The increasing reality of a no-deal departure
David Wood highlights the growing realism of a no-deal Brexit, and the latest flurries of new and updated guidance issued by the UK Government.
As argued by the Institute for Government in its paper ‘Voting on Brexit: Parliament’s role before 31 October’, the UK’s departure from the EU is looking increasingly likely to be without a deal, on 31 October.
When MPs return to Parliament after their summer recess, there will be less than two months to go to 31 October, and having originally voted in favour of triggering Article 50, the legal default of leaving without a deal was already established.
As set out in the Institute for Government paper, in summary:
- It is very unlikely the UK will be able to agree an amended deal with the EU and ratify it before 31 October.
- MPs can express opposition to ‘no deal’ but that would not force the Government to act to prevent it.
- Backbenchers have limited opportunities to legislate to stop ‘no deal’.
- A vote of no confidence would not necessarily stop ‘no deal’ – the Fixed Term Parliaments Act is untested and it is not clear whether the Prime Minister would follow constitutional convention and resign.
- There is probably not enough time to hold a general election before the end of October.
- A second referendum can only happen with government support, which would not appear likely.
Whilst there remains much political speculation on what action Parliament might take, it seems clear that if you haven’t thought through the implications of ‘no deal’ for your business, you should urgently do so now and mitigate the risks as well as you can at this late stage.
The Summer 2019 Brexit Tracker survey (watch out for the Autumn Tracker in the September edition of The CA) suggests that whilst three quarters of organisations are prepared for a negotiated Brexit (with a transition period), far fewer are prepared for a no-deal departure. Clearly, there needs to be a lot of planning taking place with some urgency.
Whilst the Tracker survey reported that UK Government guidance was only the fifth most useful source of advice, such guidance is probably a necessary starting point on which to build. Respondents highlighted business contacts and colleagues, trade/professional bodies such as ICAS, and external advisers and consultants as the most useful sources.
New and updated Government guidance
In the last two weeks, there has been a huge volume of Government announcements and updates to earlier guidance. Those which might be of most interest to ICAS members are as follows:
- Trading under WTO rules - how to trade with other countries if there is no UK trade agreement in place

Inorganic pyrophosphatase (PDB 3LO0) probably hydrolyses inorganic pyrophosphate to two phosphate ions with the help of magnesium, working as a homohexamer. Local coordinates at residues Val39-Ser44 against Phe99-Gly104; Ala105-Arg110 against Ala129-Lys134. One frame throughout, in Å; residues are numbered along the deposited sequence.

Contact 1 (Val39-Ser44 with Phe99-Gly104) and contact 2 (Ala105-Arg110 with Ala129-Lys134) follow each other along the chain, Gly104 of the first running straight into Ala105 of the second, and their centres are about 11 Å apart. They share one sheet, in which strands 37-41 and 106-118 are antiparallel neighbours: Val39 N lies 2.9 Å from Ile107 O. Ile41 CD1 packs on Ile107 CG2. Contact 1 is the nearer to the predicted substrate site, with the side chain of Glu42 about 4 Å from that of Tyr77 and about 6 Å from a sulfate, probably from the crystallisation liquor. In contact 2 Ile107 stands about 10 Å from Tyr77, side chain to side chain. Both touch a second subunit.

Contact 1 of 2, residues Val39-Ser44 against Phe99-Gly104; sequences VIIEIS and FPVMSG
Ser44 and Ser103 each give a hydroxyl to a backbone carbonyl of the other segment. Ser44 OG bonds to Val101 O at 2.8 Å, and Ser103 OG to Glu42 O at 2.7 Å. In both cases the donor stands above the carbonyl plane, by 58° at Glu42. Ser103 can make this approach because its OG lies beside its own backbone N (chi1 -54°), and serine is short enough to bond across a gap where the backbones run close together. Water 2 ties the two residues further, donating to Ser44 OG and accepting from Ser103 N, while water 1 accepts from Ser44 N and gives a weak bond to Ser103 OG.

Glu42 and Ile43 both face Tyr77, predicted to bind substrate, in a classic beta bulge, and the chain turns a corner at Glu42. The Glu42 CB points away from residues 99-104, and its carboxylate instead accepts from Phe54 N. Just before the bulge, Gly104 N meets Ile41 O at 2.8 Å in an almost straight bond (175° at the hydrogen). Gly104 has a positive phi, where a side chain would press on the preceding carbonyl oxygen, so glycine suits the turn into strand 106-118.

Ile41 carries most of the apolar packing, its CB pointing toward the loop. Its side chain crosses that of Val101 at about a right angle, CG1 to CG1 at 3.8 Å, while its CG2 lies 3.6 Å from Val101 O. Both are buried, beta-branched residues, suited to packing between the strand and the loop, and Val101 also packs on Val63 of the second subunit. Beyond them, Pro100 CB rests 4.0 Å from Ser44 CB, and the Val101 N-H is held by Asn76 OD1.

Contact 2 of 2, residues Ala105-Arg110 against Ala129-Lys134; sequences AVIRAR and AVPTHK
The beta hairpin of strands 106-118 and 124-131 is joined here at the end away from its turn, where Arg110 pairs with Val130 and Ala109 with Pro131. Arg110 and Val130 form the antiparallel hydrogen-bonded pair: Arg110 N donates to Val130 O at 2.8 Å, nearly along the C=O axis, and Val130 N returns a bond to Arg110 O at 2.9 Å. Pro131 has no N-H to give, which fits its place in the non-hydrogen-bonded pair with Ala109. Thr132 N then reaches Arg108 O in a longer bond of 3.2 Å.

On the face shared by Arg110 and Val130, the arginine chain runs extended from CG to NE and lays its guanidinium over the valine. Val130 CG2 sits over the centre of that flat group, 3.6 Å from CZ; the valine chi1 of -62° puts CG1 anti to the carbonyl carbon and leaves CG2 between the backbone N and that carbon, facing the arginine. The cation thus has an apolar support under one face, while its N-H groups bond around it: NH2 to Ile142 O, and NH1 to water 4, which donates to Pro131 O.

- UK trade agreements with non-EU countries in a no-deal Brexit – details of which new trade agreements will be in place if there's a no-deal Brexit
- Structuring your business if there's a no-deal Brexit - how cross border business operations would be affected if there's a no-deal Brexit
- Banking, insurance and other financial services if there’s no Brexit deal
- Carry out international road haulage after Brexit - what UK goods vehicle operators need to do to carry out international road haulage if there's a no-deal Brexit
- Consumer rights and business: changes after Brexit
- Merger review and anti-competitive activity after Brexit
- Workplace rights after Brexit
- Local government Brexit preparedness
- Accessing data from the European Economic Area under no-deal Brexit – guidance for local authorities
- Public-sector procurement after a no-deal Brexit - information for public authorities, businesses and other organisations on the outcome for public procurement policy in a no-deal Brexit scenario
- Planning for a no-deal Brexit: information for the health and care sector
- Benefits and pensions for EU, EEA and Swiss citizens in the UK if there's a no-deal Brexit
- Benefits and pensions for UK nationals in the EU, EEA or Switzerland if there's a no-deal Brexit
- UK lawyers practising in the EU, Norway, Iceland or Liechtenstein after a no-deal Brexit
As highlighted in earlier articles, other Government guidance is available via the following links:
Brodies, the law firm which sponsors The CA’s Brexit Tracker Survey, has a large number of guidance pieces on its website, together with a checklist for businesses to assess their preparedness. This is available through its Brexit Hub.
Scottish enterprise agencies have developed the ‘prepareforbrexit.scot’ website to provide assistance to Scottish businesses, including a self-assessment checklist, details of low cost actions which can be taken now, and the availability of a grant up to £4,000 to help Scottish SMEs manage their Brexit impacts.